Changing Policy or Staying the Course?

Posted in NATO | 10-Jun-07 | Author: Michael Ruehle| Source: NATO Defense College

Michael Rühle

Introduction: NATO Adrift?

How does a changing world affect the transatlantic relationship and the institutional epitome of that relationship: NATO? The title appears to suggest that the transatlantic partners have a choice between continuing a status quo policy (whatever that may be) and adopting a more ambitious or forward-looking agenda. Whenever the notion of choice is put in such stark terms, it is intended to frame the issues in a certain way. For decades, this has been the preferred approach of – mainly American – NATO-watchers. If NATO does not adopt policy “A”, or if it does not endorse initiative “B”, US interest in the Alliance will wane and the Alliance is bound to unravel. By contrast, if the Alliance would do as prescribed, rejuvenation would be the reward. Due to the use of such drama, the whole debate about NATO is a debate framed in choices.

The current situation is no different. Many see NATO as being in a state of strategic drift, doing either just what it can do best or simply what others want it to do. A sense of clear-cut identity is missing, as NATO is increasingly perceived to be driven by outside events rather than by collective Allied interests. Various examples are quoted to support this perception: the humanitarian relief operation after the Pakistan earthquake in October 2005, which also led to disagreements over funding; the political disagreements over the employment of the NATO Response Force in Afghanistan; and not least an enlargement process that raises the question whether it is still about “hard” security interests or whether it has turned into social policy by other means. The recent debate on missile defence has revealed yet another problem: some Allies feel that NATO’s protection may not be enough, and thus seek additional reassurance through bilateral arrangements with the United States. In sum, the unease with the current state of affairs is palpable.

Illusions of Choice

There are, at the same time, widely different views as to how to overcome this perceived drift. On the one hand, there are the maximalists, whose policy prescriptions range from admitting Israel to NATO (Asmus), turning NATO into a major anti-terrorist organisation (Aznar), or into a global Alliance of likeminded states (Daalder). On the other hand, there are the moderates, who want to save the Alliance from over-entanglement by re-focussing it on its core missions, i.e. a combination of collective defence, long-term stabilisation missions, and the wellestablished partnership dimension. This “back-to-basics” approach would act as a firewall against operational over-extension and also allow Allies to allocate scarce resources more efficiently.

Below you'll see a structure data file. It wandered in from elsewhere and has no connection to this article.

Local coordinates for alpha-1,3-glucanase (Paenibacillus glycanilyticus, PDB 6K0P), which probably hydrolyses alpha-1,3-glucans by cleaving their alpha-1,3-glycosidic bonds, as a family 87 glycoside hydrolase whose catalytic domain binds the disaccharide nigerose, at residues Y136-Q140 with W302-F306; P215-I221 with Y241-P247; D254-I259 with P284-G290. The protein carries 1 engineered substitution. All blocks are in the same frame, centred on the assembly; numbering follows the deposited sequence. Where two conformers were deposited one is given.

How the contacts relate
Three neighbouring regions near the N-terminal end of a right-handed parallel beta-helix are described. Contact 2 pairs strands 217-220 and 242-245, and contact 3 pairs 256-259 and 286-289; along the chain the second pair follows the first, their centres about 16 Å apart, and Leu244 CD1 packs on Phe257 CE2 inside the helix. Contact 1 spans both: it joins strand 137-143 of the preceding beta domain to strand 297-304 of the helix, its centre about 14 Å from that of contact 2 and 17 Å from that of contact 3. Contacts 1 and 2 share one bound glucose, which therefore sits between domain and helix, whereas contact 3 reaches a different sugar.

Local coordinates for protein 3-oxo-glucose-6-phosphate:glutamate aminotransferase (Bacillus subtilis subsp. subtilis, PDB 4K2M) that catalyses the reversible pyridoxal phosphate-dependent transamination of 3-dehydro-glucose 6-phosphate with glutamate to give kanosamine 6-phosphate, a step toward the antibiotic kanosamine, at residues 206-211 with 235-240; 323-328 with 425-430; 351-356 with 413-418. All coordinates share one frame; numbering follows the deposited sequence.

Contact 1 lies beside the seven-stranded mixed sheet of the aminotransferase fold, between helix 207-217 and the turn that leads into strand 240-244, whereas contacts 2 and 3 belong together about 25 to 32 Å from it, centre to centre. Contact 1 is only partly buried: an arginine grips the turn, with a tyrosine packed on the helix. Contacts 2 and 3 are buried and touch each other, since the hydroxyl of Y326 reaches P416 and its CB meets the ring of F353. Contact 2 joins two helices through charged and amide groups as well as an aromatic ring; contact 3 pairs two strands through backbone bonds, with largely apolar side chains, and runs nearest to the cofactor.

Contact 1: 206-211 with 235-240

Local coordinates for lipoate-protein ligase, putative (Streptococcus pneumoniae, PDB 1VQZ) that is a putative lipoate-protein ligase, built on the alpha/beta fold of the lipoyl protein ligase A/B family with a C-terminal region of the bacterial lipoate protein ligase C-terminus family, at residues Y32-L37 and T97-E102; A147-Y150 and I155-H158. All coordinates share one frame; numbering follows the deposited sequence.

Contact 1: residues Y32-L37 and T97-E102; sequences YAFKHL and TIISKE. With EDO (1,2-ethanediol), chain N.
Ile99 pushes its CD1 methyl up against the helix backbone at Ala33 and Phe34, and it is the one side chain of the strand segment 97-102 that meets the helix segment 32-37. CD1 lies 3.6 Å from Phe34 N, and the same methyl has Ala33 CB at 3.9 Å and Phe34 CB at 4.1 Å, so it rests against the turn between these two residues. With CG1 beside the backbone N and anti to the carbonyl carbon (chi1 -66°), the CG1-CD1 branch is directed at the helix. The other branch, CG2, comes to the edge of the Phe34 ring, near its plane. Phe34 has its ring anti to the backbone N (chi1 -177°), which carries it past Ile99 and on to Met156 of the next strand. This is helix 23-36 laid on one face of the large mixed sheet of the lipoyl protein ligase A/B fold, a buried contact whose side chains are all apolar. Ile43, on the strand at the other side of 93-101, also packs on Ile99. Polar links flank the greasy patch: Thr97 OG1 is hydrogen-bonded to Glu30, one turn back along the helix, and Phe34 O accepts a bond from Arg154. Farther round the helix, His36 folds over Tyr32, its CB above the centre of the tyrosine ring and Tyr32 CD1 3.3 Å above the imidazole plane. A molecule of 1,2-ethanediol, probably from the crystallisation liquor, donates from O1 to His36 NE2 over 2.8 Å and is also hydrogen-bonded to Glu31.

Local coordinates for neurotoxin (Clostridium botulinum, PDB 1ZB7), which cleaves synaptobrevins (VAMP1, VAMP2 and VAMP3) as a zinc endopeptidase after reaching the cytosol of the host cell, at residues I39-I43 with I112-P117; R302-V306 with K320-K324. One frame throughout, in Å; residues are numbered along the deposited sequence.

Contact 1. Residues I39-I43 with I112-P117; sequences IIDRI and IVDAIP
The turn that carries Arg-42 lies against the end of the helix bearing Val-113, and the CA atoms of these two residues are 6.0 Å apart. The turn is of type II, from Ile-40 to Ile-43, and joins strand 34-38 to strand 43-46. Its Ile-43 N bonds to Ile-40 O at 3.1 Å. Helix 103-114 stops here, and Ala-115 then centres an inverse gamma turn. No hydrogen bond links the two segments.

While these schools could not be more different, they appear to agree on one next step, namely to codify the necessary changes in a new Strategic Concept. For some, the main argument for such a document appears to lie in the drafting process itself. They see it as a therapeutic exercise for the Allies to re-visit NATO’s current problems, and to adopt new policies accordingly. Others have been going further, arguing that a new Harmel exercise may somehow bring back the notion of a political “end-state” that served the Alliance so well in the Cold War.

Alas, none of these prescriptions is likely to achieve the desired goal of making the Alliance more coherent. A quick glance at NATO’s history reveals that this Alliance does not evolve according to blueprints or grand designs, but rather by reacting to concrete challenges. This pattern started with the very creation of the Organisation itself by way of “spontaneous combustion” (Dean Acheson) during the Korean War. It was repeated in the agonizing transition from massive retaliation to flexible response, as a result of increasing US vulnerability to Soviet intercontinental missiles. One could observe it after the fall of the Berlin Wall, in the adoption of a policy for pan-European consolidation through partnership and enlargement. NATO’s role as a peacekeeper in the Balkans only came about after another agonizing debate; and the transition from a geographical to a functional security approach, which saw NATO’s first operation out-of-continent, came in the wake of “9/11”. In each case, a significant change in the strategic landscape prompted NATO to respond – sometimes quickly, and improvised. Arguably, major adaptations occurred only when a cataclysmic event fundamentally altered the broader strategic context.

This pattern is unlikely to be broken, neither by the maximalists nor by the moderates. For while one camp is trying to push the clock ahead too far and too fast, the other tries to turn it back. The maximalist visions of a future NATO overtax the consensus among the Allies. Allies may not be good at formulating what they want, but they certainly know what they don’t want. The moderates’ back-to-basics approach will fail as well, however, because NATO’s evolution from a “single issue” collective defence organisation into a multiple purpose security agency is in essence a reflection of today’s much more complex security environment and, hence, not really negotiable. It may be deplored, but it cannot be reversed.